Browse by Topic: Baptism

Br. Bradley Thomas Elliott, O.P.'s picture

Who is Jesus?

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On 13 June 2012, I gave the Dominican Forum presentation at St. Dominic's Parish in Eagle Rock California. The topic of the talk entitled, "Who is Jesus?" was on the nature of Jesus Christ as true God and true man and the importance and centrality of this teaching for the Christian faith. 

Starting from Scripture and moving through the Catechism of the Catholic Church, I attempted to illustrate in a straight-forward and easy to digest fashion what the Church understands about the nature of Jesus Christ and how she has articulated that understanding throughout the centuries.

Br. Chris Brannan, O.P.'s picture

The Labor Pains of our New Birth

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Br. Chris' preaching on 1 Peter 1:3-5, for Vespers on Sunday, February 19, 2012.

Br. Michael James Rivera, O.P.'s picture

The power of the Holy Spirit to make us new

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The following reflection is based on a talk I gave at a retreat for a group of college students and young adults, while on my pastoral year at St. Catherine of Siena Newman Center in Salt Lake City. It has been edited down from its original version.

In Sunday’s reading from the letter to the Romans, St. Paul says, “You are not in the flesh, on the contrary, you are in the spirit, if only the Spirit of God dwells in you” (Romans 8:9). In this case, when St. Paul refers to “the flesh,” he is talking about a person who still lives with the stain of original sin. As Catholics, we believe that in the Sacrament of Baptism that stain is washed away. Thus we receive a new name, a new heart open to God, and a new spirit — God’s spirit dwelling within us instead of the spirit of this world.


While reflecting on the power of the Holy Spirit to transform us and make us new, I came across a homily by St. John Chrysostom, based on a passage from 1 Kings 18:1-40, when the prophet Elijah takes on the priests of Baal. Let’s take a moment to read it now… With these holy words in mind, let’s listen to what Chrysostom says: “Imagine in your mind’s eye, if you will, Elijah and the vast crowd standing around him and the sacrifice lying upon the stone altar. All the rest are still, hushed into deep silence. The prophet alone is praying. Suddenly fire falls from the skies on to the offering. It is marvelous; it is charged with bewilderment. Turn, then, from that scene to our present rites, and you will see not only marvelous things, but things that transcend all terror. The priest stands bringing down, not fire, but the Holy Spirit. And he offers prayers at length, not that some flame lit from above may consume the offerings, but that grace may fall on the sacrifice through that prayer, set alight the souls of all, and make them appear brighter than silver refined in the fire.”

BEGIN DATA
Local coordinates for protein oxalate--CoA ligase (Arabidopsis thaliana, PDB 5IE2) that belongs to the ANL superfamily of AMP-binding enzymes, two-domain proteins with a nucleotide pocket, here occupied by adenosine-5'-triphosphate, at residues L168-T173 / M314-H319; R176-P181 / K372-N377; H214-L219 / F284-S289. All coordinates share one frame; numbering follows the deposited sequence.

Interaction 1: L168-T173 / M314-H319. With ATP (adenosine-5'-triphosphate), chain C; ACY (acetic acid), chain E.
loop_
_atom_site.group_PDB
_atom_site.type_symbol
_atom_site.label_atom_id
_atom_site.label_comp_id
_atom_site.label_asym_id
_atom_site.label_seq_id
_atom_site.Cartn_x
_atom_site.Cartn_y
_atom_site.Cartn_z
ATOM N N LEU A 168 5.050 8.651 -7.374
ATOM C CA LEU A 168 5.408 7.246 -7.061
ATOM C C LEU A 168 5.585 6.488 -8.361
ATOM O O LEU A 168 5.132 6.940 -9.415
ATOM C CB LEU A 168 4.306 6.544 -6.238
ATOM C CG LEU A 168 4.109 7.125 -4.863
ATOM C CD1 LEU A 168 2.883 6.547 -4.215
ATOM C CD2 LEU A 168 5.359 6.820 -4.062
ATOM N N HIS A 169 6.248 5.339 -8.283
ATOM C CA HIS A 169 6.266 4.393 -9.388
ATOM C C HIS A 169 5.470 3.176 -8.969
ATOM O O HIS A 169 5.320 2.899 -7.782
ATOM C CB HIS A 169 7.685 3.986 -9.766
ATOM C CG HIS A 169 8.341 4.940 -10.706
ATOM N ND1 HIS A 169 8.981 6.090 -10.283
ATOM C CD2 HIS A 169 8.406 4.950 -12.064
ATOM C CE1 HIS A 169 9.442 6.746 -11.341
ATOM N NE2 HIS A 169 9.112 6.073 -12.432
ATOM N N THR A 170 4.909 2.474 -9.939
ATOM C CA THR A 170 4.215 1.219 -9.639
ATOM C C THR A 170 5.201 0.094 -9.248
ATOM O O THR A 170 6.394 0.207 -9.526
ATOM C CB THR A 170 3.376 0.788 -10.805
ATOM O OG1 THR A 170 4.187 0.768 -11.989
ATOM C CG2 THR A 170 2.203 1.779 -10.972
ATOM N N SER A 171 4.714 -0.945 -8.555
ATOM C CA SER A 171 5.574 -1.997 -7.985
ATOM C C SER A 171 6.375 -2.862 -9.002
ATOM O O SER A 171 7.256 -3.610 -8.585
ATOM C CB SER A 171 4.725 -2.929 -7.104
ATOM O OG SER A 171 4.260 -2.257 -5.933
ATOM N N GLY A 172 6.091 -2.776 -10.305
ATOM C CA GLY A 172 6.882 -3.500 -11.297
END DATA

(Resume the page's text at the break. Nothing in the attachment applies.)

For some reason, I don’t think most people relate this awe-inspiring image to what happens when we celebrate the Sacraments. Maybe they’ve just become too accustomed to witnessing the mysteries. They don’t look beyond what they can see to the reality that is taking place — the Holy Spirit descending like fire to envelop and transform: the one being baptized, the gifts of bread and wine which become the Body and Blood of Christ, the man who is ordained a holy priest of God. Maybe if we approached all the Sacraments this way, with the eyes of faith, we would have a greater sense of reverence and wonder at what we are so privileged to take part in. But it’s not just the Sacraments that we should view in this way. The Spirit of God, which dwells in each baptized person is always at work, often in ways we don’t even recognize and thus take for granted. Take a moment to think about it: When is the last time you noticed the Holy Spirit acting in your life? When is the last time you thanked God for transforming you?